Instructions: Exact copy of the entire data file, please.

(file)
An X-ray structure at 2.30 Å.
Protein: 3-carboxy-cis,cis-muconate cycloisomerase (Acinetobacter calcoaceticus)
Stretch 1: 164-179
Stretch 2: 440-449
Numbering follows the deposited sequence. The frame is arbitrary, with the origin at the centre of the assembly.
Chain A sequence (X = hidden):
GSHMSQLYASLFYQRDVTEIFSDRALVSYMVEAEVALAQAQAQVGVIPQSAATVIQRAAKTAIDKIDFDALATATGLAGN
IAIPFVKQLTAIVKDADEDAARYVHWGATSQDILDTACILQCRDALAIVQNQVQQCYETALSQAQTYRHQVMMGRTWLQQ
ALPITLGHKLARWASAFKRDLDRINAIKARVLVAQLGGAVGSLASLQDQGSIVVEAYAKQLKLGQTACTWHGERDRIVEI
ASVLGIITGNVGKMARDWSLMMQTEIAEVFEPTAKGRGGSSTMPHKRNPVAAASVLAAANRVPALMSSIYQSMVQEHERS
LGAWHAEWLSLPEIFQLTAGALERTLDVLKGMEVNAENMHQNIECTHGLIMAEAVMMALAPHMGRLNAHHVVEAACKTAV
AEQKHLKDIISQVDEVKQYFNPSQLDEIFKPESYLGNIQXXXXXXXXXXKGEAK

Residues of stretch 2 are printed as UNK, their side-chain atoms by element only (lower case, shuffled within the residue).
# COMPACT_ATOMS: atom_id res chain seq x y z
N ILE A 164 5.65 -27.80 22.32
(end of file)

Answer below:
An X-ray structure at 2.30 Å.
Protein: 3-carboxy-cis,cis-muconate cycloisomerase (Acinetobacter calcoaceticus)
Stretch 1: 164-179
Stretch 2: 440-449
Numbering follows the deposited sequence. The frame is arbitrary, with the origin at the centre of the assembly.
Chain A sequence (X = hidden):
GSHMSQLYASLFYQRDVTEIFSDRALVSYMVEAEVALAQAQAQVGVIPQSAATVIQRAAKTAIDKIDFDALATATGLAGN
IAIPFVKQLTAIVKDADEDAARYVHWGATSQDILDTACILQCRDALAIVQNQVQQCYETALSQAQTYRHQVMMGRTWLQQ
ALPITLGHKLARWASAFKRDLDRINAIKARVLVAQLGGAVGSLASLQDQGSIVVEAYAKQLKLGQTACTWHGERDRIVEI
ASVLGIITGNVGKMARDWSLMMQTEIAEVFEPTAKGRGGSSTMPHKRNPVAAASVLAAANRVPALMSSIYQSMVQEHERS
LGAWHAEWLSLPEIFQLTAGALERTLDVLKGMEVNAENMHQNIECTHGLIMAEAVMMALAPHMGRLNAHHVVEAACKTAV
AEQKHLKDIISQVDEVKQYFNPSQLDEIFKPESYLGNIQXXXXXXXXXXKGEAK

Residues of stretch 2 are printed as UNK, their side-chain atoms by element only (lower case, shuffled within the residue).
# COMPACT_ATOMS: atom_id res chain seq x y z
N ILE A 164 5.65 -27.80 22.32